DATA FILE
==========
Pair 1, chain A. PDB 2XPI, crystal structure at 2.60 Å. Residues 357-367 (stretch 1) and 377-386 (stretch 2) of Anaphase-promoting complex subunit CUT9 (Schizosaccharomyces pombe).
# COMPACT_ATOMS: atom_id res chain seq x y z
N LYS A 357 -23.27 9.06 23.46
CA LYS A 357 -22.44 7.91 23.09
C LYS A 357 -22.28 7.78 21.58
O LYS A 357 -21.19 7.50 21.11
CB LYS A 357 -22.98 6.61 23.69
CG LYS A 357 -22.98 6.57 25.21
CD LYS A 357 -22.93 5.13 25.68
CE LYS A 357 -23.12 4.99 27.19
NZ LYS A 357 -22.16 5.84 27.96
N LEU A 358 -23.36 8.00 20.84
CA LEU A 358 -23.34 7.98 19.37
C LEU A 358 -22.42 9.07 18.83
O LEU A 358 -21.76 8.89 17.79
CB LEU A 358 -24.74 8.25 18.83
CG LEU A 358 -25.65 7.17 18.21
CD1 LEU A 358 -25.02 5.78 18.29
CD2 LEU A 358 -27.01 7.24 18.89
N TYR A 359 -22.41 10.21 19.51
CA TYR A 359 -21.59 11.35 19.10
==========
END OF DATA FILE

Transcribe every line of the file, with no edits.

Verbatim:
Pair 1, chain A. PDB 2XPI, crystal structure at 2.60 Å. Residues 357-367 (stretch 1) and 377-386 (stretch 2) of Anaphase-promoting complex subunit CUT9 (Schizosaccharomyces pombe).
# COMPACT_ATOMS: atom_id res chain seq x y z
N LYS A 357 -23.27 9.06 23.46
CA LYS A 357 -22.44 7.91 23.09
C LYS A 357 -22.28 7.78 21.58
O LYS A 357 -21.19 7.50 21.11
CB LYS A 357 -22.98 6.61 23.69
CG LYS A 357 -22.98 6.57 25.21
CD LYS A 357 -22.93 5.13 25.68
CE LYS A 357 -23.12 4.99 27.19
NZ LYS A 357 -22.16 5.84 27.96
N LEU A 358 -23.36 8.00 20.84
CA LEU A 358 -23.34 7.98 19.37
C LEU A 358 -22.42 9.07 18.83
O LEU A 358 -21.76 8.89 17.79
CB LEU A 358 -24.74 8.25 18.83
CG LEU A 358 -25.65 7.17 18.21
CD1 LEU A 358 -25.02 5.78 18.29
CD2 LEU A 358 -27.01 7.24 18.89
N TYR A 359 -22.41 10.21 19.51
CA TYR A 359 -21.59 11.35 19.10